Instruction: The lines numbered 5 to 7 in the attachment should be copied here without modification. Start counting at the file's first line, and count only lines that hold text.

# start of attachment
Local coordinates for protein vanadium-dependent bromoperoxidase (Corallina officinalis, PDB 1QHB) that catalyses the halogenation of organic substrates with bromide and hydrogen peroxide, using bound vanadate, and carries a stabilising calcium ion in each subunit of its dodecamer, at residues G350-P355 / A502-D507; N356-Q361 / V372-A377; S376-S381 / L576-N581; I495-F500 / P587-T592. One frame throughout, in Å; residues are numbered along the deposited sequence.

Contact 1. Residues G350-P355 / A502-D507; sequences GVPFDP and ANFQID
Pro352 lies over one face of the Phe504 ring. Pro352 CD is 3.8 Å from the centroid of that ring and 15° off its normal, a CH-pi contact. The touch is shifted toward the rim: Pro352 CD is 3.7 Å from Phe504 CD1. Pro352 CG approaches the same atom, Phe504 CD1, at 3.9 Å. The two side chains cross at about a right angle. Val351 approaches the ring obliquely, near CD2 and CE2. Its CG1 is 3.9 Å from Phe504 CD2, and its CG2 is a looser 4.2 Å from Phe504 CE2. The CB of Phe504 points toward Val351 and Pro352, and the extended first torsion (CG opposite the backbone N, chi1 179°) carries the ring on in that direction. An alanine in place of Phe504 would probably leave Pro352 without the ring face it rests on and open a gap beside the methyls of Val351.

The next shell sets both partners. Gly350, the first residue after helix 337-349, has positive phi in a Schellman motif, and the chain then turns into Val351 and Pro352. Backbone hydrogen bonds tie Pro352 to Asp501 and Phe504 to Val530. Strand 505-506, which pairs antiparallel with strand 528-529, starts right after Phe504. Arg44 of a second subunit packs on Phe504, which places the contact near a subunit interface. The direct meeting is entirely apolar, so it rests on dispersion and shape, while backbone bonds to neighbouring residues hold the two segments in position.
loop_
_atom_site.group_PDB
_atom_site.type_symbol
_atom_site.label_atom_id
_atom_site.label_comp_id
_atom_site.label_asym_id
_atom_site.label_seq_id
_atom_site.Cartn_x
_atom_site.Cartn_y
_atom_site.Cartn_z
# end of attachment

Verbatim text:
loop_
_atom_site.group_PDB
_atom_site.type_symbol